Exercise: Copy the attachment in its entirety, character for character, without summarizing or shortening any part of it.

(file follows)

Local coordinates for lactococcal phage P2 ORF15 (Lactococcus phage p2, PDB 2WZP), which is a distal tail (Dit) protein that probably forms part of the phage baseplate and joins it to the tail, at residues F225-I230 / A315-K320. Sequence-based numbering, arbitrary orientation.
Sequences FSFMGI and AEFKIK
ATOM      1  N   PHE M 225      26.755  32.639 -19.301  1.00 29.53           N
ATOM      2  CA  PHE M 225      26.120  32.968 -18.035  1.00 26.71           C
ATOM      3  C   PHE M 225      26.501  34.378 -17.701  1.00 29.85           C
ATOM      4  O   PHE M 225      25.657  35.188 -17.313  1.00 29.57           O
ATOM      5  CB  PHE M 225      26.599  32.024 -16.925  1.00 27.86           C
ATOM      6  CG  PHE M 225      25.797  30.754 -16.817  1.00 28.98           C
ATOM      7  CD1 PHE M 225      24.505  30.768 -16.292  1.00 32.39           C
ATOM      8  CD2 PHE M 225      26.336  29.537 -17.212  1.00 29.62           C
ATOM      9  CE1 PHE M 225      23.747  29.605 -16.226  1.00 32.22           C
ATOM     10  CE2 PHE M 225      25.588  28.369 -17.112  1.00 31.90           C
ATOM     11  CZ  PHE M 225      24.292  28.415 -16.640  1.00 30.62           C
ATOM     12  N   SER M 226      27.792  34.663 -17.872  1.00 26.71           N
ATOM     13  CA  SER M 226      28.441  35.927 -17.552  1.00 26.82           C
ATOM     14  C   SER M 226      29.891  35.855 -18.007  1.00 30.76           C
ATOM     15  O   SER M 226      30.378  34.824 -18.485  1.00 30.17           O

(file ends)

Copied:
Local coordinates for lactococcal phage P2 ORF15 (Lactococcus phage p2, PDB 2WZP), which is a distal tail (Dit) protein that probably forms part of the phage baseplate and joins it to the tail, at residues F225-I230 / A315-K320. Sequence-based numbering, arbitrary orientation.
Sequences FSFMGI and AEFKIK
ATOM      1  N   PHE M 225      26.755  32.639 -19.301  1.00 29.53           N
ATOM      2  CA  PHE M 225      26.120  32.968 -18.035  1.00 26.71           C
ATOM      3  C   PHE M 225      26.501  34.378 -17.701  1.00 29.85           C
ATOM      4  O   PHE M 225      25.657  35.188 -17.313  1.00 29.57           O
ATOM      5  CB  PHE M 225      26.599  32.024 -16.925  1.00 27.86           C
ATOM      6  CG  PHE M 225      25.797  30.754 -16.817  1.00 28.98           C
ATOM      7  CD1 PHE M 225      24.505  30.768 -16.292  1.00 32.39           C
ATOM      8  CD2 PHE M 225      26.336  29.537 -17.212  1.00 29.62           C
ATOM      9  CE1 PHE M 225      23.747  29.605 -16.226  1.00 32.22           C
ATOM     10  CE2 PHE M 225      25.588  28.369 -17.112  1.00 31.90           C
ATOM     11  CZ  PHE M 225      24.292  28.415 -16.640  1.00 30.62           C
ATOM     12  N   SER M 226      27.792  34.663 -17.872  1.00 26.71           N
ATOM     13  CA  SER M 226      28.441  35.927 -17.552  1.00 26.82           C
ATOM     14  C   SER M 226      29.891  35.855 -18.007  1.00 30.76           C
ATOM     15  O   SER M 226      30.378  34.824 -18.485  1.00 30.17           O